Late last year, DeepMind made a significant breakthrough with AlphaFold. Be it diagnosing fatal diseases or engineering a bacteria to eat up plastic, the knowledge of a protein structure helps tackle problems which were previously thought to be impossible and irreversible.
The successful demonstration of AlphaFold established trust in DeepMind’s goal and kept the AI community curious for the next big breakthrough. The research done by DeepMind’s extraordinary team has touched many critical areas of healthcare. Their success proved the reach of deep learning algorithms in solving problems in untouched fields.
However, regardless of how benevolent and path-breaking the research is, their forward momentum relies majorly on the unhindered cash flow. Fortunately for DeepMind, it found one in the form of Google.
The Cost Of A Breakthrough
DeepMind was the brainchild of a Chess prodigy and neuroscientist Demis Hassabis, Shane Legg, and Mustafa Suleyman.
DeepMind first came into the limelight when they took on the world’s best player at Go — one of the most complex and intuitive games ever devised, with more positions than there are atoms in the universe – and won.
After Google acquired DeepMind for $500 million in 2014, its research was deployed for applications like reducing environmental impact at Google’s data centres and even intro Google’s own commercial products.
Since then DeepMind has steadily increased its headcount of researchers to 700 employees, and have openly published over 200 peer-reviewed papers.
However, for DeepMind, which focuses its research on fields like genomics, the running costs are high.
From establishing the labs to luring the top researchers with hefty packages, there are few inescapable factors, that any premier research venture will eventually run in to.
According to reports, a debt of £1.04 billion due this year includes an £883 million loan from its owner. DeepMind’s losses have grown to $570 million (£470 million), up from $341 million (£281 million) in 2017, and $154 million (£127 million) in 2016.
“Looking at the pace of progress, I think we will have AI in a form in which it benefits a lot of users in the coming years, but I still think it’s early days, and there’s a long-term investment for us,” said Sundar Pichai when he was asked about DeepMind back in 2016.
With Google bringing in 99% of the revenue for the parent company, Alphabet, that owns DeepMind doesn’t look like it will run out of funds anytime soon. However, DeepMind’s lacklustre quarterly reports is definitely a body blow for Google. And this will sting.
Thinking Beyond Flourish Or Perish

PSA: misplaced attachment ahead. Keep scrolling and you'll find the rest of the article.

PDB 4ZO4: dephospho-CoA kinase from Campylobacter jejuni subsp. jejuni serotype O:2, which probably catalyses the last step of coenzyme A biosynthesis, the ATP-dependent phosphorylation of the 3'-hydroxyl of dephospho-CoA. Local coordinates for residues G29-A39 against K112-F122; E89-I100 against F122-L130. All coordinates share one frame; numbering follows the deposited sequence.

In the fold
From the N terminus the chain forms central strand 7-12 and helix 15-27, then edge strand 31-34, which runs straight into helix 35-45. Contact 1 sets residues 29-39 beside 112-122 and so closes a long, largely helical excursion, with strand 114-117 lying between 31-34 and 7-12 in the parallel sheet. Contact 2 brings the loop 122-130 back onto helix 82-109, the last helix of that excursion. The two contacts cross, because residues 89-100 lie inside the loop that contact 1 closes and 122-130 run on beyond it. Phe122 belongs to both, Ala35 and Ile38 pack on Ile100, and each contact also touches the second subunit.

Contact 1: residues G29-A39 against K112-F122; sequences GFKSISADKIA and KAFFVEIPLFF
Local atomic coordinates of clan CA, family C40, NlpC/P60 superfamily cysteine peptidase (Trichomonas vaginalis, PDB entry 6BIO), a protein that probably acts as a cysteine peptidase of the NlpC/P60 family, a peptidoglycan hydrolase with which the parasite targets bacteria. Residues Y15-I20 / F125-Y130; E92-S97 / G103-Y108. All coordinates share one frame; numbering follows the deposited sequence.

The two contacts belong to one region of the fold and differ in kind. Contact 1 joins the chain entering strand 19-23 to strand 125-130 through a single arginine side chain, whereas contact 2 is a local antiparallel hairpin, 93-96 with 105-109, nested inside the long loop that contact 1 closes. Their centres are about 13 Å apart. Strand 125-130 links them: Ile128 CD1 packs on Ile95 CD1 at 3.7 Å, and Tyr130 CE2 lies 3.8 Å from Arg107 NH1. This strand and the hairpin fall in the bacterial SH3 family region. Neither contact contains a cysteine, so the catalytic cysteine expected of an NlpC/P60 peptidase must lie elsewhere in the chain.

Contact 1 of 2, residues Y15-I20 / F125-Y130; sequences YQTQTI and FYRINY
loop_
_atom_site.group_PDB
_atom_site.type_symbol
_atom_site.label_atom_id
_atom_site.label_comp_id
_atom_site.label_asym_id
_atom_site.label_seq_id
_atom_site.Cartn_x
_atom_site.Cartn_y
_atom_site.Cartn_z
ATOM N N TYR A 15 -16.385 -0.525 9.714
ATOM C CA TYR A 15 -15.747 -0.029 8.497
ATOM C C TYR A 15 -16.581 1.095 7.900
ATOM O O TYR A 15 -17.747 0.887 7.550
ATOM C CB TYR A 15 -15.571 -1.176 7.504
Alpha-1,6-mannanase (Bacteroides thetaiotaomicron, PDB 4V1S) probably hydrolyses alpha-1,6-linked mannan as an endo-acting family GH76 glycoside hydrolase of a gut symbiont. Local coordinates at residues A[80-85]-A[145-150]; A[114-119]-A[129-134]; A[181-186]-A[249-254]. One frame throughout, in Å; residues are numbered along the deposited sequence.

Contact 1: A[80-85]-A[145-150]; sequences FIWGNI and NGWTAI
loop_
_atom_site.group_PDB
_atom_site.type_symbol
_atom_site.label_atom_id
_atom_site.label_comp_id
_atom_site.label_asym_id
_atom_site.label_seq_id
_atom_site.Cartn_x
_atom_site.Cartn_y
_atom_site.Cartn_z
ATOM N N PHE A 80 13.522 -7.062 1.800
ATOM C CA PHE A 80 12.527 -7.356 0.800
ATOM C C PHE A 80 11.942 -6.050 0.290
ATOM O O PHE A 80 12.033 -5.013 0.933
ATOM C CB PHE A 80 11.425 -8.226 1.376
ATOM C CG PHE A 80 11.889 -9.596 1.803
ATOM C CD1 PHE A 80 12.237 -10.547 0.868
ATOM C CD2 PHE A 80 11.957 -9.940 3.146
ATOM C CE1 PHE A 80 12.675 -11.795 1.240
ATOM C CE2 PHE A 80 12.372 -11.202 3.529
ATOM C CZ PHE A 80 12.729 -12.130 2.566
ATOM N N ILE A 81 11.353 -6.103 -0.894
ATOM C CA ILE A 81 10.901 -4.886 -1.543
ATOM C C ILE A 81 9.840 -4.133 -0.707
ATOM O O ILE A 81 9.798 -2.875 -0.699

Last month saw OpenAI, a not for profit venture, taking a detour when it joined hands with Microsoft. This unanticipated move made significant noise in the AI community. The motives of OpenAI were questioned. Some part of this scepticism owes in part to the fear about the tech (OpenGPT) that OpenAI holds.
Many people in the AI community are confused by OpenAI's pivot from non-profit to for-profit, its cult-like, beyond-parody PR about "capturing the lightcone of all future value in the universe", and its billion-dollar partnership with Azure… https://t.co/F6un60jlc5
— François Chollet (@fchollet) July 24, 2019
The piling debt of DeepMind and OpenAI’s effort to stand tall on the shoulders of another tech giant exposes the growing need for these ventures to have a financial cushion to fall back.
There is no dearth of either talent or funds in the case of DeepMind and it will do fine under the leadership of Demis Hassabis. This, however, will make the next wave of AI for social good ventures to think twice and so will the investors, before launching themselves.
Governments, in the past, have shown that they can afford to pay for the folly of the few. Financial institutions did get bailouts in the aftermath of the 2008 crisis. So, the question here is, should novel ideas and innovations which grew into promising ventures be reduced to numerical figures on a balance sheet or can the Governments intervene to accommodate the risk-takers who are determined to make this place better?
Applied AI itself is in its infancy and not to forget the large voids to be filled in interdisciplinary research. For advanced research fields to flourish, there is a need for a provision (financial) to mitigate the fear of fizzling out.
“From climate change to the need for radically improved healthcare, too many problems suffer from painfully slow progress, their complexity overwhelming our ability to find solutions. With AI as a multiplier for human ingenuity, those solutions will come into reach. As in all long-term research efforts, there are many hurdles ahead, but our team of renowned scientists and engineers is making exciting progress,” reads DeepMind’s mission objective.
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